According to a press release, BASF is taking measures to avoid the creation of overcapacities as a result of a massive decline in demand. The company is temporarily shutting down approximately 80 plants worldwide. In addition, BASF is reducing production at approximately 100 plants. Scheduled maintenance work is being brought forward.
“We already drew attention to the difficult economic situation at the end of October. Since then, customer demand in key markets has declined significantly,” said Jürgen Hambrecht, chairman of the board of executive directors, BASF SE.
In addition, sales volumes are being negatively impacted by increased reduction of inventory by customers and a lack of credit in customer industries.
Worldwide, approximately 20,000 employees will be affected by the production cuts. Flexible working time arrangements will be used wherever possible. At the company’s main site in Ludwigshafen, Germany, BASF SE has signed an agreement with the works council under which the measures will be implemented through the flexible use of working time arrangements such as overtime and vacation. According to current plans, the measures are expected to affect approximately 5,000 employees in Ludwigshafen.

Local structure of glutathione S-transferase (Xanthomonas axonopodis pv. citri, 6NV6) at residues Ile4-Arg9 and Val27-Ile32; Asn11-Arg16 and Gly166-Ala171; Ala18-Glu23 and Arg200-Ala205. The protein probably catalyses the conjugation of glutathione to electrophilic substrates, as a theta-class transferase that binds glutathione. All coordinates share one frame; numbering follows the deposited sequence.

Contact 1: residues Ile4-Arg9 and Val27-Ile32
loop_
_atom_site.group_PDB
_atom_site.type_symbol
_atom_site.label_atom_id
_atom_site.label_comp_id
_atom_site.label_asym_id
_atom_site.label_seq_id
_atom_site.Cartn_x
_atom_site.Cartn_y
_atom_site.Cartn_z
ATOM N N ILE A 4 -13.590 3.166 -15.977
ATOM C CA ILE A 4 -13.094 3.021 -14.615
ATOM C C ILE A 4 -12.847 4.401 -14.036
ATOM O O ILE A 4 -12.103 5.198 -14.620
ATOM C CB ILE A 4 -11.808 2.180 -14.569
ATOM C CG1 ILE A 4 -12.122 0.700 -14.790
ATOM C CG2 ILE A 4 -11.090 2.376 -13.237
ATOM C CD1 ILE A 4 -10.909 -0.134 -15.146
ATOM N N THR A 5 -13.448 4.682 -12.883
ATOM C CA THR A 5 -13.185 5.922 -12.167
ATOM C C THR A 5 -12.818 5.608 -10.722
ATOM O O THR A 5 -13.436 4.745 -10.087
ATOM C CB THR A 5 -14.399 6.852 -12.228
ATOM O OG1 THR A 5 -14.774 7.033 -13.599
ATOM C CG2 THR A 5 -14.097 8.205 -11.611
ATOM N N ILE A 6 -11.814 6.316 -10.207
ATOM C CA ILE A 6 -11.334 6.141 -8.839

“We are responding flexibly to market developments and are acting quickly,” said Hambrecht. “BASF will now focus even more closely on cost and budget discipline, and will use opportunities arising from the crisis. We will also proceed swiftly with the planned acquisition and integration of Ciba to further optimize our business.”
The adjustments are primarily being carried out in units that supply the automotive, construction and textile industries.
The shutdowns will be coordinated throughout BASF’s global production Verbund and will involve all six Verbund sites in Europe, Asia and North America, as well as other sites. Implementation of most of the measures has already started; reduced capacities are expected to last until January 2009 for individual plants. Should the period of weak demand continue and if all other flexible working time models have been exhausted, the company cannot rule out the need for short-time working at individual sites worldwide.
“We are realistic, but we are nevertheless confident when we look to the future,” said Hambrecht. “We have made BASF more resilient in the past years. The strength of our better balanced portfolio makes itself apparent in the current difficult situation. We are solidly financed, and we have the best team on board to navigate the route ahead successfully.”